Angiotensin II is involved in key events of the inflammatory process and oxidative stress in cardiovascular disease. Angiotensin II initiates the inflammatory cascade of NADH/NADPH oxidase, reactive oxygen specimen and an inflammatory nuclear transcription factor, nuclear factor-κB.33 In addition, adiponectin is also closely related to the inflammatory process, and thus ARBs, especially PPAR-γ-activating ARBs, may inhibit the inflammatory reaction.34 Irbesartan has been shown to increase the intracellular expression and activation of antioxidant enzymes such as Cu/Zn/Mn superoxide dismutase, catalase and glutathion peroxidase in skin fibroblasts of early diabetic angiopathy patients,11 suggesting that irbesartan acts as an antioxidant. In this study, we observed antioxidative effects of irbesartan as demonstrated by decreased levels of d-ROMs, a novel global oxidative stress marker that is easy to measure. Our study is the first to show decreased oxidative stress after the treatment of hypertensive patients with irbesartan. In addition, we found that the reduction of d-ROM levels after irbesartan administration was positively correlated with the reduction in hs-CRP levels but not with changes in HDL-cholesterol, triglyceride or adiponectin levels. These results suggest that the antioxidative effect of irbesartan might be associated with its anti-inflammatory properties, but independent of its metabolic effects. The usual starting dosage of irbesartan is 100 mg per day, and in Japan that dose can be titrated up to 200 mg per day if necessary, although the usual dosage is 150–300 mg per day in the Western countries. In our study, the lower dose of 50 mg per day was administered to 18% of patients. The decrease in d-ROM levels after switching to irbesartan was similar in the subgroups that were treated with 50, 100 and 200 mg per day, suggesting that the antioxidative effect of irbesartan is dose-independent.

Telmisartan is another representative ARB that activates PPAR-γ, and there are several studies that show that telmisartan improves glucose and lipid metabolism, insulin resistance and metabolic syndrome.35 However, there are few reports comparing irbesartan with telmisartan, and our study provides the first evidence that irbesartan increases adiponectin levels. In our subgroup analysis, where the patients who received telmisartan prior to the initiation of irbesartan were compared with those who received other ARBs, the triglyceride levels were lower and the adiponectin levels were higher just prior to switching to irbesartan. In the telmisartan subgroup, the levels of HDL-cholesterol, triglyceride and adiponectin did not change after 12 weeks of irbesartan treatment. These results suggest that the metabolic effects of irbesartan might be equivalent to those of telmisartan. However, d-ROMs still decreased after irbesartan in those patients who received telmisartan prior to irbesartan. This finding suggests that irbesartan has a stronger antioxidative effect than telmisartan.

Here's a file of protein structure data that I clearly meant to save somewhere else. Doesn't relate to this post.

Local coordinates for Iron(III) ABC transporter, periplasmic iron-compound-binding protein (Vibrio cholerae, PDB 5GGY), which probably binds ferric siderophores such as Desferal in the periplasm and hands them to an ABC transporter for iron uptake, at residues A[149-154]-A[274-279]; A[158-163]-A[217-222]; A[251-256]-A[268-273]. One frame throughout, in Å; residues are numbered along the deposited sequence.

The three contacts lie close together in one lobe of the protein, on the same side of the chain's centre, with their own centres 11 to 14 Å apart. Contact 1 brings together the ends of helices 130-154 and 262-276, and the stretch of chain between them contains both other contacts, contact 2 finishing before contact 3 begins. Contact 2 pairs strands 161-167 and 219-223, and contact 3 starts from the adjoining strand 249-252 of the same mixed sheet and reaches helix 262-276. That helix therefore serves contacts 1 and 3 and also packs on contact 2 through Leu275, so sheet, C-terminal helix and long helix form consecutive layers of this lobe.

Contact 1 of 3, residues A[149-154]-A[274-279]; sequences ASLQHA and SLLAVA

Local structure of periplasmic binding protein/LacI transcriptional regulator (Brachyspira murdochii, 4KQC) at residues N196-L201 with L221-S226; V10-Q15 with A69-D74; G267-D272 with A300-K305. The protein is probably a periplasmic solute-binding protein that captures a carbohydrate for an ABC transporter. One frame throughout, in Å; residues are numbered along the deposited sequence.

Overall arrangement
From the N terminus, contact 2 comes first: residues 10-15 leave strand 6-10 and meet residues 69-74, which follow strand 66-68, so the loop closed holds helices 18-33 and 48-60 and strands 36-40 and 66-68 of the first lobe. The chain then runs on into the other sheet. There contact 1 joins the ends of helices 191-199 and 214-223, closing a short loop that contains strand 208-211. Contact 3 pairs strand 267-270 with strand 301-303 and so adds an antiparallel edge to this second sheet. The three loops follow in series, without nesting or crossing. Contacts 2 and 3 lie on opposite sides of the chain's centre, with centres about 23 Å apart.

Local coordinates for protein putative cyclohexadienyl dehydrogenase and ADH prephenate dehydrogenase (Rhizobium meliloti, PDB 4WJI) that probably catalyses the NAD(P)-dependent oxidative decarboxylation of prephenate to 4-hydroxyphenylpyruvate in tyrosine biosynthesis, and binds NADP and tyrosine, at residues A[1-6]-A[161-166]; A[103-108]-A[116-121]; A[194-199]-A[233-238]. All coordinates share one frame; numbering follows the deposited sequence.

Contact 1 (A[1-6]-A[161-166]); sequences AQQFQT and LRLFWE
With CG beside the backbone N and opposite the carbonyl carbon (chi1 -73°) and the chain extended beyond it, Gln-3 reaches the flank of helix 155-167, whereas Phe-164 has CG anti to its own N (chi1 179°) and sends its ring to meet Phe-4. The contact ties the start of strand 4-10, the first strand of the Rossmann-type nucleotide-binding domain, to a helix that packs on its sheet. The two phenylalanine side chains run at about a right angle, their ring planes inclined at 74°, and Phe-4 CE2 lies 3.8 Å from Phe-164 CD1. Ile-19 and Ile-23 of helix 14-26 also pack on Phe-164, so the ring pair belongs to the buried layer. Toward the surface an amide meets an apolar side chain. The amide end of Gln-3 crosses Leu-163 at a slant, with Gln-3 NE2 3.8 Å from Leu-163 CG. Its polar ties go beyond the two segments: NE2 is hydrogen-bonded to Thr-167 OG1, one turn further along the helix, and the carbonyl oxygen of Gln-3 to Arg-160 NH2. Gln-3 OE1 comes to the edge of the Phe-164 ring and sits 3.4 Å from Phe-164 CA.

In our study, we simultaneously assessed MMP-9 and myeloperoxidase as inflammatory markers. MMP-9, a proteolytic enzyme released from inflammatory cells, is considered to have a pathogenic role in the development of atherosclerotic plaques. Myeloperoxidase, which produces reactive oxygen specimen during the respiratory burst of activated neutrophils, is thought to have a role in inflammatory as well as oxidative processes in cardiovascular disease. In our study, these inflammatory markers did not show statistically significant changes but a decreasing trend after irbesartan treatment. These results might also indicate the anti-inflammatory and antioxidative effects of irbesartan.

Study limitations

This study has several potential limitations. First, this study was prospective, but there was only a single treatment arm to evaluate the effects of irbesartan. We could not directly compare the effects of irbesartan with those of other ARBs or with a control group as the patients were not randomized. However, we provided a 4-week control period to select patients whose blood pressure was well controlled by other ARBs. Consequently, all of the measured parameters, including the values of triglyceride, HDL-cholesterol, adiponectin, hs-CRP and d-ROMs, did not change during the control period. Therefore, we believe the changes in these biomarkers after switching to irbesartan provide evidence for the cardiovascular protective effects of irbesartan. Second, although our data suggest that irbesartan has metabolic, anti-inflammatory and antioxidative effects, we were not able to determine the specific mechanisms responsible for these effects (that is, angiotensin receptor blockade, PPAR-γ agonism, both or other unknown mechanisms). Additional information from future experimental studies, as well as clinical studies, is needed to address these mechanisms. Finally, we do not know whether the metabolic, anti-inflammatory and antioxidative effects of irbesartan, as demonstrated in this study, could reduce cardiovascular mortality and morbidity in patients with high-risk hypertension. Large-scale randomized clinical trials with long-term outcomes are required to address this issue.


Irbesartan exhibits beneficial effects on both oxidative stress and inflammation, as well as beneficial effects on lipid metabolism and metabolic syndrome. These findings suggest that irbesartan might be more useful than other ARBs in high-risk patients with hypertension.